In a modern street rod the motor is generally mounted with the front crank pulley directly over the crossmember. This shifts the weight distribution drastically, which lowers the amount of weight the front suspension has to carry. That's why in most cases street rods with the Mustang II front suspension have to use the 4 cylinder springs instead of the V6 or V8 springs. There simply isn't as much weight on the front suspension as most people think. When you install the V6 springs with this system you usually have to cut coils to get the suspension to sit level. The V8 springs are way too stiff to support the 454 (in the coupe to the right) or the early hemi in my 53 Chevy pickup.

Properly installed and maintained the Mustang II suspension will handle all but the most extreme cases. In the cases of the very small minority who have had failures, these failures were most often the result of poor installation and/or using strut rod eliminator kits without proper strengthening of the crossmember. If the system is installed as Ford designed it, it works very well.

Since Dennis likes to do things himself, there's no reason, if he chooses a Mustang II suspension, that he couldn't graft an original crossmember to his frame. It's been done that way many times and works just as well as an aftermarket kit. It's a bit more work but some people like it that way.

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[ December 25, 2002: Message edited by: Centerline ]</p>
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Old 12-25-2002, 07:16 AM
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[QUOTE]Originally posted by Centerline:
[QB]Sorry to disagree with you but your statements show you don't have a thorough understanding of the Mustang II suspension.

The overall weight of the vehicle is important but not as important as the weight distribution.
--------------------------------------------------
WRONG AGAIN....... the overall weight matters the most. What happens when you slam on the brakes to miss a pot hole....Then hit it? Weight distribution can be moved around or changed....overall weight can't. 60/40 on a 4400 lbs vechicle still means 2500 lbs on the front. A figure that matches the total weight of a Mustang II.
--------------------------------------------------
In a modern street rod the motor is generally mounted with the front crank pulley directly over the crossmember. This shifts the weight distribution drastically, which lowers the amount of weight the front suspension has to carry.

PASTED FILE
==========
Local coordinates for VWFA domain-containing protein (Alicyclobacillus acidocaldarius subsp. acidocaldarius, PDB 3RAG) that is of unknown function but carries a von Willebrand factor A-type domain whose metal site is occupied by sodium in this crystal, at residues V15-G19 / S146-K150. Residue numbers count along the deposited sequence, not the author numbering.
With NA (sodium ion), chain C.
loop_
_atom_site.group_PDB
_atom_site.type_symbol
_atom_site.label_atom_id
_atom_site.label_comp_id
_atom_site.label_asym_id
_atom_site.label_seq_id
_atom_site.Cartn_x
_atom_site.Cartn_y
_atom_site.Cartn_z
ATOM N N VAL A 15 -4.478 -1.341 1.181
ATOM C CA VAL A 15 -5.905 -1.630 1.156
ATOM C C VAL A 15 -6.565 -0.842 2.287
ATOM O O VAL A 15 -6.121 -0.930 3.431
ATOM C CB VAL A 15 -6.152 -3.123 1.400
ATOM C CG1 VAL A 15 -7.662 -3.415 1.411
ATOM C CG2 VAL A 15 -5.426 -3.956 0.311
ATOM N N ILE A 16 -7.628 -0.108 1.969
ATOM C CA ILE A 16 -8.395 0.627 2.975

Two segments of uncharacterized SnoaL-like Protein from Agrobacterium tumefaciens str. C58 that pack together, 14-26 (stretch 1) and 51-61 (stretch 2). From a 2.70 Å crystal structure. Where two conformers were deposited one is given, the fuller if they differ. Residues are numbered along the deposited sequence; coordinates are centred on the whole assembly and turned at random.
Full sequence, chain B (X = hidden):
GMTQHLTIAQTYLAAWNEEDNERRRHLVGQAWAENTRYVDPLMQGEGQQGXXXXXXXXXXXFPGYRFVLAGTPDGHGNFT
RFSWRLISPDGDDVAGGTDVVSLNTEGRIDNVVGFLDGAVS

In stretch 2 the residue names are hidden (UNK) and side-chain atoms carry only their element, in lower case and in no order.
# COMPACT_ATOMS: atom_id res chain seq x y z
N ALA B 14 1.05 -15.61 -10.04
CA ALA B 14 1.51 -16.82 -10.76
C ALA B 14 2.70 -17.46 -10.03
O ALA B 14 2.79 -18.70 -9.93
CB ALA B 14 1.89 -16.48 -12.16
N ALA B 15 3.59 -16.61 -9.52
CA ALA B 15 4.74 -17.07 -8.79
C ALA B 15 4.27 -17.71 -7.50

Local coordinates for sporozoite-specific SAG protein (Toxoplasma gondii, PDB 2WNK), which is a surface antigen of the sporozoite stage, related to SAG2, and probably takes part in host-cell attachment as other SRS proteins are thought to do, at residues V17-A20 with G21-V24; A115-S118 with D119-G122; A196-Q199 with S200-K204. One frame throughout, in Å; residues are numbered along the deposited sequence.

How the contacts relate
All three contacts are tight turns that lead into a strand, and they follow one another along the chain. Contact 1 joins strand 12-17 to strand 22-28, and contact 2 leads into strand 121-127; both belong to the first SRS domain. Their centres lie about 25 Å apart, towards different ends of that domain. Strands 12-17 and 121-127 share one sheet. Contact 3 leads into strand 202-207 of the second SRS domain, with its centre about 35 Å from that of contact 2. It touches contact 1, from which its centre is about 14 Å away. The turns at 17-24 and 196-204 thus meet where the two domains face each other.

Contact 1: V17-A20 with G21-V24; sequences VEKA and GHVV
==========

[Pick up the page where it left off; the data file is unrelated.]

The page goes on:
--------------------------------------------------
True but most modiflied cars are a lot heavier than the donor and the weight on the rodded front end is close to 100% of the donor vechicles total weight. Rodders are using a lot heavier motor than the 4-6- or V8 that came in the donor. Plus air and other stuff.


A 54 panel is a "extreme case"

I have seen Pinto/Mustang II arms bend because of the weight and stress.

Here is a deal like the panel can be....

Man had a 35 Buick 4 door. Wanted to street rod it. Bought a "kit" from a well known supplier who sells kits for 'everything'. He puts the kit in. Plus a 455 Buick, 400 Turbo, the long heavy factory Buick air coniditioning compressor, cast iron manifolds ect. He takes it to the front end shop and has it aligned. 4000 miles later the alignment is gone. Goes to another shop (dissatisflied with the 1st shop's work). Has it aligned. 3000 miles later, the alignment is gone. Takes the Buick to the BEST place in town. Has to have a appointment they are so busy. They cannot align it. The bottom A arms are bent. The strut rod bracket on the frame now has cracks in the welds...not yet broken...

He puts tublar arms on BUT it only has 500 miles on it so the jury is still out. He wants to sell it. He is afraid of it. He hauled it to GoodGuys to sell it. He hauled it home. It sits in the shed ....a lot.

Pinto/Mustang II's work....... but not on vechicles that are too heavy.

You guys do what you want...... I cannot change your minds....and likewise...you will not change mind.

Have a nice and safe day

By the way.....I have a Pinto/Mustang II front end for my 40 Ford coupe...... I am NOT anti IFS.


[ December 25, 2002: Message edited by: Deuce Roadster ]</p>
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Old 12-25-2002, 10:23 AM